Born of Water, Born of Spirit:
Supporting the Ministry of the Baptized in Small Congregations
By Sheryl A. Kujawa-Holbrook and Fredrica Harris Thompsett
The Alban Institute, 2010. Pb., 193 pp., $18.00.
Picture this: a small Episcopal congregation of seven members goes to visit its bishop to request closure, and the bishop replies, “No! You still have a mission in your community!” Fourteen years later, the worshiping community has more than quadrupled, includes people of all ages, sees itself as a ministering community, and serves the area around it via a soup kitchen, an afterschool program, and a community action organization. Can you imagine that happening in your judicatory?
In Born of Water, Born of Spirit authors Sheryl Kujawa- Holbrook and Fredrica Harris Thompsett tell this (p. 80) and many other stories of small congregations reclaiming the power of the Holy Spirit, exercising the doctrine of the priesthood of all believers, and saying “Yes!” to a new call from God. They write out of their experience as Episcopal priests, seminary professors and directors of the Lilly-endowed Sustaining Pastoral Excellence Program at the Episcopal Divinity School in Cambridge, Massachusetts. What these congregations all have in common is that someone has encouraged and coached them to live fully into the meaning of their baptism, individually and as a congregation.
The models profiled share some form of the following assumptions and framework:
•The baptized are summoned to a lifelong relationship with God and gifted for a lifetime of discipleship and mission.
•The Holy Spirit is active in every Christian community regardless of size or wealth, and all the gifts that the congregation needs for ministry are already present in the congregation.
•Each local congregation learns to discern its particular call from God in its particular context.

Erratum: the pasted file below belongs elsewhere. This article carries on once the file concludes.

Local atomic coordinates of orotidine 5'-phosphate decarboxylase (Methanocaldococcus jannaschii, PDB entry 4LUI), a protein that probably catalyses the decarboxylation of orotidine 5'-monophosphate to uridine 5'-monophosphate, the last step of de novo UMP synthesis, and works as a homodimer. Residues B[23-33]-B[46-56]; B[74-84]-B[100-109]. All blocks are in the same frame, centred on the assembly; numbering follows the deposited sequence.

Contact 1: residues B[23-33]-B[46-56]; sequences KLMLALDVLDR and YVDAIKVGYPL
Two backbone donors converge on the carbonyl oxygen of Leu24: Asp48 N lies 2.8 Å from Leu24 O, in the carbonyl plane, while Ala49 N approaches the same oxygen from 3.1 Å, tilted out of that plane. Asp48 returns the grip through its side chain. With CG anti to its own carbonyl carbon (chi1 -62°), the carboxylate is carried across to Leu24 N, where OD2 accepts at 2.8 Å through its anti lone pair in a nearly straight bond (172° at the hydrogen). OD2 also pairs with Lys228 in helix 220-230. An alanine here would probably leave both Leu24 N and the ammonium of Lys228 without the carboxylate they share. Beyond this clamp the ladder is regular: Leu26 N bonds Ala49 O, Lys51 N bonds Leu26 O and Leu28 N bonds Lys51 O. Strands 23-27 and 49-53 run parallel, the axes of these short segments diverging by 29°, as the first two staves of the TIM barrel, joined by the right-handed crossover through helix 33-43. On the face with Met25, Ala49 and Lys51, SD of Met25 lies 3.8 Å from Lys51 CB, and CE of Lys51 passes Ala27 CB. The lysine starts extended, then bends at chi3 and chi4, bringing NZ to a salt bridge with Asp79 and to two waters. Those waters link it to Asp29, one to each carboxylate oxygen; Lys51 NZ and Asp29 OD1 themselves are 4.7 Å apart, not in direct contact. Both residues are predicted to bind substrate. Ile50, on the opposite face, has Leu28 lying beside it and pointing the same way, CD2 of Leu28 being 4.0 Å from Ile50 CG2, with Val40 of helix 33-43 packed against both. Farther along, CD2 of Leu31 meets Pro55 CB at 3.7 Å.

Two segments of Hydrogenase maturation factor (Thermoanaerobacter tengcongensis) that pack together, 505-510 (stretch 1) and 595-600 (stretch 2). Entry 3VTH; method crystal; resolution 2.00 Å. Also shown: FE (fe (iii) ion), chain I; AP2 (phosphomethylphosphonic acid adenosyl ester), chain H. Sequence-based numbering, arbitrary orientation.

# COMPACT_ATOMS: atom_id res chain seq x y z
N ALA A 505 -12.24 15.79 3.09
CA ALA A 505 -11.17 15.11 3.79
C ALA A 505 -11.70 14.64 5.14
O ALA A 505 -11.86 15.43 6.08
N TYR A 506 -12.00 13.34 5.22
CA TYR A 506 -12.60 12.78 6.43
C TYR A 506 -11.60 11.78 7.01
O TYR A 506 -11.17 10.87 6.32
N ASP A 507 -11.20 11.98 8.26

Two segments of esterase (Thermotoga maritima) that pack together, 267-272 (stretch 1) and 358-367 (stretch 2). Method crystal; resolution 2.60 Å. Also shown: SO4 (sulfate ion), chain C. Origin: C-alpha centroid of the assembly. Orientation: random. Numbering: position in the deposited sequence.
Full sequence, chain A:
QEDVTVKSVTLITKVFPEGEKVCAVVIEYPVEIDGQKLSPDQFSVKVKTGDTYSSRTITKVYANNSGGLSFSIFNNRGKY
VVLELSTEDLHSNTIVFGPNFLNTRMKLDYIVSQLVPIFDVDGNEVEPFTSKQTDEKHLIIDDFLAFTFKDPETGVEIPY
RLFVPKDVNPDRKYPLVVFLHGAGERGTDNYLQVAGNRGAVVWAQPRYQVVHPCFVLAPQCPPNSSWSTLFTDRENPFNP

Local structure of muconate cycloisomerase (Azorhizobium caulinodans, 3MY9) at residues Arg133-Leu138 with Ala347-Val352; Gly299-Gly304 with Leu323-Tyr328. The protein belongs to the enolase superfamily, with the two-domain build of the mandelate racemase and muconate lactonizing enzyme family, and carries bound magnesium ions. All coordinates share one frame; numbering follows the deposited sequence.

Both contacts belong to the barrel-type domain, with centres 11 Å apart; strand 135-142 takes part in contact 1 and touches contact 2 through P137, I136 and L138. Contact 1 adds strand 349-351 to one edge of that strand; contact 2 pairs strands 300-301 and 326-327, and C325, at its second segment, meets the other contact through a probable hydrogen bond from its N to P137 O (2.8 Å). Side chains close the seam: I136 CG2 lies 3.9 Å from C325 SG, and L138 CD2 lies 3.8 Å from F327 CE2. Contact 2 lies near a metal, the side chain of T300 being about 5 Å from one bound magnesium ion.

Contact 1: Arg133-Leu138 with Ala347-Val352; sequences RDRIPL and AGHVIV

•The people of God share the responsibilities of congregational life, preaching and worship included.
•Instead of issuing blanket invitations to members to come from congregations to training events, ministry developers go to congregations to identify, train, coach and encourage indigenous leaders. Like Acts-era missionary teams, ministry developers spend an extended time in particular congregations, and then move on to help others.
•In the Episcopal tradition, besides receiving training in areas of leadership such as spiritual formation and pastoral care, some church members are locally ordained as priests for their own congregations.
This is not the easiest book to read. I sometimes got bogged down in the details of different ways to implement this approach. However, the authors provide many useful sidebars, including a chart comparing “The Church Viewed only as Institution” with “The Church Viewed Primarily as People of God” (p. 140). There is also an extensive annotated list of print, web-based, and DVD resources.
Born of Water, Born of Spirit is certainly an essential reference for all who envision a fruitful future for small congregations. Yet it also offers a challenge to every judicatory and every congregation, even those who can still afford to structure their life around the work of ordained professionals. We all need to be asking: Do we truly believe in the power of the Holy Spirit? Do we truly believe in the priesthood of all believers? Do we truly want to equip all our saints for ministry?
If the answer is “Yes!” then we might start hearing more and more stories of amazing renewal in congregations of all sizes.
You can read an excerpt from this book here.